Companies in New York routinely purchase directors’ and officers’ liability insurance to limit costs if someone’s mistake or purposeful action triggers a lawsuit against the company. Litigation regarding securities or shareholder derivatives represents the primary concern of those buying D&O policies, but federal government contractors might also get into trouble under the False Claims Act.
This act emerged during the Civil War era, and it creates liability for contractors that defraud the government. Modern reforms to the law have transformed it into a legal tool for whistleblowers, such as employees and shareholders, to sue companies engaged in fraud against the government. FCA litigation has become more prevalent, and companies sometimes look to their D&O policies to cover some of the settlement costs.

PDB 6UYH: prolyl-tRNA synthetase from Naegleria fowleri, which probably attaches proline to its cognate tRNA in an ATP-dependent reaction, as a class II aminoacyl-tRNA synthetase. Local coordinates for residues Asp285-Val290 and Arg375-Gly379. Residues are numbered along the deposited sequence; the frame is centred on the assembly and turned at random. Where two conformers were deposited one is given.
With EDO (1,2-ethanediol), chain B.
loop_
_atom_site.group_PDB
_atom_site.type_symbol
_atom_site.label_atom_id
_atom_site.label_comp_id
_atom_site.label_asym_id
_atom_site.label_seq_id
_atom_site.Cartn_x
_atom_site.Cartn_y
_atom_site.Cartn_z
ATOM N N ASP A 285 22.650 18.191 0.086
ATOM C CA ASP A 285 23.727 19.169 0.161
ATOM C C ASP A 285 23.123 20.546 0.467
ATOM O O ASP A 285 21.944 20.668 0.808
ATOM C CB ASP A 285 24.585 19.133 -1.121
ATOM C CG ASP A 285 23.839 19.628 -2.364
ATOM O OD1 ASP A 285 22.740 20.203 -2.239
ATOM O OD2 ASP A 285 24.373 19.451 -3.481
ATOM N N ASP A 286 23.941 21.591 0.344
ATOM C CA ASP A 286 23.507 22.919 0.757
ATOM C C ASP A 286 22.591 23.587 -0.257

Insurers frequently take the view that coverage does not pertain to FCA claims. Their policies exclude restitution and disgorgement from the definition of loss. Restitution and disgorgement, however, do not necessarily describe the costs of an FCA settlement. Courts have repeatedly ruled that the FCA specifically calls for civil penalties and damages, not restitution.
Although insurers have an interest in limiting payouts, an organization involved in litigation regarding the False Claims Act should not necessarily accept an insurance company’s interpretation of the situation. An attorney familiar with managing insurance company disputes could evaluate the policy and provide guidance about the potential of making a successful insurance claim. Legal representation could also inform a company officer about defense strategies in regards to a lawsuit alleging fraud or misconduct. A lawyer could communicate the company’s position during pretrial negotiations or a trial. A legal opinion could enable a person to make informed decisions throughout the process of responding to a lawsuit and filing an insurance claim.